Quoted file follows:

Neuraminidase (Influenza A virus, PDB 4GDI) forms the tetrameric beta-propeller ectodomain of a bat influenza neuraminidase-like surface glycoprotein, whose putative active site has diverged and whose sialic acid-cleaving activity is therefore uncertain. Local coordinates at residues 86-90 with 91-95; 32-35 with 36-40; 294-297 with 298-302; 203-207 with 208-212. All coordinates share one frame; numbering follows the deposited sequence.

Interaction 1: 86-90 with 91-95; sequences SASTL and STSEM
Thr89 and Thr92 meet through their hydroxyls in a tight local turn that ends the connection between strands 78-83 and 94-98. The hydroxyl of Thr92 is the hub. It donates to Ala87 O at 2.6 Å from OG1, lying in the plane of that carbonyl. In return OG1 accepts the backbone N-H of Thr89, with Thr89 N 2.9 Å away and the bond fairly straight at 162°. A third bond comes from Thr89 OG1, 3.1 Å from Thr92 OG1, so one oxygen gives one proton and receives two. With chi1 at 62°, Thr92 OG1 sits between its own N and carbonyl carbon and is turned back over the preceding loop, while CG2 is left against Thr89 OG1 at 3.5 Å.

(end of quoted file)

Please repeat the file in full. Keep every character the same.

Neuraminidase (Influenza A virus, PDB 4GDI) forms the tetrameric beta-propeller ectodomain of a bat influenza neuraminidase-like surface glycoprotein, whose putative active site has diverged and whose sialic acid-cleaving activity is therefore uncertain. Local coordinates at residues 86-90 with 91-95; 32-35 with 36-40; 294-297 with 298-302; 203-207 with 208-212. All coordinates share one frame; numbering follows the deposited sequence.

Interaction 1: 86-90 with 91-95; sequences SASTL and STSEM
Thr89 and Thr92 meet through their hydroxyls in a tight local turn that ends the connection between strands 78-83 and 94-98. The hydroxyl of Thr92 is the hub. It donates to Ala87 O at 2.6 Å from OG1, lying in the plane of that carbonyl. In return OG1 accepts the backbone N-H of Thr89, with Thr89 N 2.9 Å away and the bond fairly straight at 162°. A third bond comes from Thr89 OG1, 3.1 Å from Thr92 OG1, so one oxygen gives one proton and receives two. With chi1 at 62°, Thr92 OG1 sits between its own N and carbonyl carbon and is turned back over the preceding loop, while CG2 is left against Thr89 OG1 at 3.5 Å.